WhatsApp co-founder joins non-profit for boosting encrypted messaging


22 Feb 2018

WhatsApp co-founder Brian Acton invests $50mn in messaging app Signal

WhatsApp co-founder Brian Acton has invested $50 million in encrypted instant messaging app Signal.

The app is known for providing encrypted communication services as it does not access or store any of its users' data.

With the help of the funding, the company has launched a non-profit organization called the 'Signal Foundation' to boost the next generation of open-source privacy technology.

Acton to become executive chairman of Signal Foundation

While Acton will become the executive chairman of the non-profit foundation, Marlinspike will remain CEO of Signal Messenger, which is also a non-profit under the umbrella of the 'Signal Foundation.'


Rooting for user privacy, Signal has never sought VC funding

Rooting for user privacy, Signal has never sought VC funding

Moxie Marlinspike, the founder Open Whisper System, the organization under which Signal was developed, said the foundation aims to "broaden Signal's mission of making private communication accessible and ubiquitous" and at the same time reduce Signal's "uncertainty on the path to sustainability."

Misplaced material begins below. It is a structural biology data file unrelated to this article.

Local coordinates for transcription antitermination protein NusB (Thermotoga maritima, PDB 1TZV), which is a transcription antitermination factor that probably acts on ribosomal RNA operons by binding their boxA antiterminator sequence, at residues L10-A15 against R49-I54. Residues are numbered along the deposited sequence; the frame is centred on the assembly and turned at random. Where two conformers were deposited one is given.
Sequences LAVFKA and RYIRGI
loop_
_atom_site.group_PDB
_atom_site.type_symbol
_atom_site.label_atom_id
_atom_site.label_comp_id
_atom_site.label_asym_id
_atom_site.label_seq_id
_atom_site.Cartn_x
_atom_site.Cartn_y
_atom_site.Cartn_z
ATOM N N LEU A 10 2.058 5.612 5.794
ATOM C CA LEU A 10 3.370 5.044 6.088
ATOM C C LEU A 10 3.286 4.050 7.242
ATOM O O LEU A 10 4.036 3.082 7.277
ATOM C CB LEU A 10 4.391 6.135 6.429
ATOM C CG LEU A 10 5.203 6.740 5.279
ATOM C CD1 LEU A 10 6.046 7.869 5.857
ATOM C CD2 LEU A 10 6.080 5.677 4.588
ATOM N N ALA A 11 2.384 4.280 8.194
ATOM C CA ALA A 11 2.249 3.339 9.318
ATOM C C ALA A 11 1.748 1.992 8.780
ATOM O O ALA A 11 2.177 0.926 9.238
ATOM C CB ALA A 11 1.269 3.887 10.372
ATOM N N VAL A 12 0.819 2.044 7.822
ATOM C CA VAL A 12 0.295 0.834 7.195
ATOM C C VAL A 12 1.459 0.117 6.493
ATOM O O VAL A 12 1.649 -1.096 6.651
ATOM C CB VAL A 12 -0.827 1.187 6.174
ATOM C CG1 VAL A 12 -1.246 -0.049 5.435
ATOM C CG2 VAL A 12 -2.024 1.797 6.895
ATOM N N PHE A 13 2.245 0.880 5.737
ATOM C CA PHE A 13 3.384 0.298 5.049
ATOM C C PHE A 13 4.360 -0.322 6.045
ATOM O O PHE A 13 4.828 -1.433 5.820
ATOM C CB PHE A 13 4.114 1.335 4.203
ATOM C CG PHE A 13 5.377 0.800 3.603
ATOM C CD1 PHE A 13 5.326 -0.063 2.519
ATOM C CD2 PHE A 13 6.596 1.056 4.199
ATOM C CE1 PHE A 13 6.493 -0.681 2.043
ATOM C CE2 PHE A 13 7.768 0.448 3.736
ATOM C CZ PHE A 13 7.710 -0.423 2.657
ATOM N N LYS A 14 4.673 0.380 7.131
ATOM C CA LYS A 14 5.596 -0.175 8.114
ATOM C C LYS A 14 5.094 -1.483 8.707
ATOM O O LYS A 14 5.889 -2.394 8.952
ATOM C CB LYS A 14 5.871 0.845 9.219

Notably, the app has never sought investment, because it "felt that putting profit first would be incompatible with building a sustainable project."

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Acton supports technology that does not commoditize personal data

Acton, who left WhatsApp in September last year, said, "We believe there is an opportunity to act in the public interest and make a meaningful contribution to society by building sustainable technology that respects users and does not rely on the commoditization of personal data."


The end-to-end encrypted app is also backed by Edward Snowden

In the four years after its launch, Signal has become a popular app for surveillance-resistant communications and is widely used by journalists, activists, and others in the security community.

Its end-to-end encryption protocol is used by big tech platforms like WhatsApp, Facebook Messenger, and Skype.

NSA whistleblower Edward Snowden and renowned cryptographer Matt Green of Johns Hopkins University are some of its other endorsers.

Why did Brian Acton leave WhatsApp?

Acton left WhatsApp in September 2017. His departure came just as WhatsApp was about to monetize for the first time with the launch of WhatsApp Business. Acton was reportedly not on-board with Facebook, that bought WhatsApp for $19 billion, wanting to monetize the app.

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